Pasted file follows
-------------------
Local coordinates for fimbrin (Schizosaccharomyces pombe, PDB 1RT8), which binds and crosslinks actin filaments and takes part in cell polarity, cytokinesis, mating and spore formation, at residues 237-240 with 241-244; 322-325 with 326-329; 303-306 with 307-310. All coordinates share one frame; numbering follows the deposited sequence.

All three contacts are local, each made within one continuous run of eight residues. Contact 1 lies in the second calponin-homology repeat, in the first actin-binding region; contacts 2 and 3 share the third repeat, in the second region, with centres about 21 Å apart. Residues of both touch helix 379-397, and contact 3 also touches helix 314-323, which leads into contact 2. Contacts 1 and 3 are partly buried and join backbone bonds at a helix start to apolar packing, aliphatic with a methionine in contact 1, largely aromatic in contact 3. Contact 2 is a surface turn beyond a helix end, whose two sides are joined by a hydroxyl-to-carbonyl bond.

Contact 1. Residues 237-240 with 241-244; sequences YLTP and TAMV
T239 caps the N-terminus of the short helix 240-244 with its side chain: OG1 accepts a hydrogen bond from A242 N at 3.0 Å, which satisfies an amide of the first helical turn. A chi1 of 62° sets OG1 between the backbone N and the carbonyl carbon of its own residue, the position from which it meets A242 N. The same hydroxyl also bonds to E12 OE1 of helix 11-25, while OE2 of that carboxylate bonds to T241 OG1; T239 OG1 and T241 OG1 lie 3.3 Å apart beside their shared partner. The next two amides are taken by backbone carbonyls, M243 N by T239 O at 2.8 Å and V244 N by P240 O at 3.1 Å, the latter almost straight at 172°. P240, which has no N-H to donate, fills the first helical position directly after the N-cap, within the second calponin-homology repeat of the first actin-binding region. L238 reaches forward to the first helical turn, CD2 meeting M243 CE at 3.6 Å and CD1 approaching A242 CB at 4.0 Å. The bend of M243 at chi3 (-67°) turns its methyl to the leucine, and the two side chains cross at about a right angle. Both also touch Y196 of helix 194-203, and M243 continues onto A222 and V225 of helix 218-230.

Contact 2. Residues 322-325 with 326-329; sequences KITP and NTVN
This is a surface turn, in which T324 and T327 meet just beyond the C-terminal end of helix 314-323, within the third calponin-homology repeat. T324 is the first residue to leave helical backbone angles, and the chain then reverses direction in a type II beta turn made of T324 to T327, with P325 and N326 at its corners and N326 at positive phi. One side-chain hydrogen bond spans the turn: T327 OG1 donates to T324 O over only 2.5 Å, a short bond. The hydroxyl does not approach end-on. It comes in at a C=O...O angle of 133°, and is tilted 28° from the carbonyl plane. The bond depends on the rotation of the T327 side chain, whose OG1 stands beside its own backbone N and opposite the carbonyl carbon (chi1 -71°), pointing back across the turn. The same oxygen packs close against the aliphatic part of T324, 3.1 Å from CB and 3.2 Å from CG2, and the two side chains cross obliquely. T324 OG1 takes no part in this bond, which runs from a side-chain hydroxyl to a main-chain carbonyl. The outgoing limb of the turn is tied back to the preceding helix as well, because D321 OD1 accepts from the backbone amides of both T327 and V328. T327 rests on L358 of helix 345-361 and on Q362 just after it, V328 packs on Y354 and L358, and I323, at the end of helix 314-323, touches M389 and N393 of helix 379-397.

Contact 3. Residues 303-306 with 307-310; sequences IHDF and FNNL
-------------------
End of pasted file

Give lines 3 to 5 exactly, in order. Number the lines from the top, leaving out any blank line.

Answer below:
Contact 1. Residues 237-240 with 241-244; sequences YLTP and TAMV
T239 caps the N-terminus of the short helix 240-244 with its side chain: OG1 accepts a hydrogen bond from A242 N at 3.0 Å, which satisfies an amide of the first helical turn. A chi1 of 62° sets OG1 between the backbone N and the carbonyl carbon of its own residue, the position from which it meets A242 N. The same hydroxyl also bonds to E12 OE1 of helix 11-25, while OE2 of that carboxylate bonds to T241 OG1; T239 OG1 and T241 OG1 lie 3.3 Å apart beside their shared partner. The next two amides are taken by backbone carbonyls, M243 N by T239 O at 2.8 Å and V244 N by P240 O at 3.1 Å, the latter almost straight at 172°. P240, which has no N-H to donate, fills the first helical position directly after the N-cap, within the second calponin-homology repeat of the first actin-binding region. L238 reaches forward to the first helical turn, CD2 meeting M243 CE at 3.6 Å and CD1 approaching A242 CB at 4.0 Å. The bend of M243 at chi3 (-67°) turns its methyl to the leucine, and the two side chains cross at about a right angle. Both also touch Y196 of helix 194-203, and M243 continues onto A222 and V225 of helix 218-230.

Contact 2. Residues 322-325 with 326-329; sequences KITP and NTVN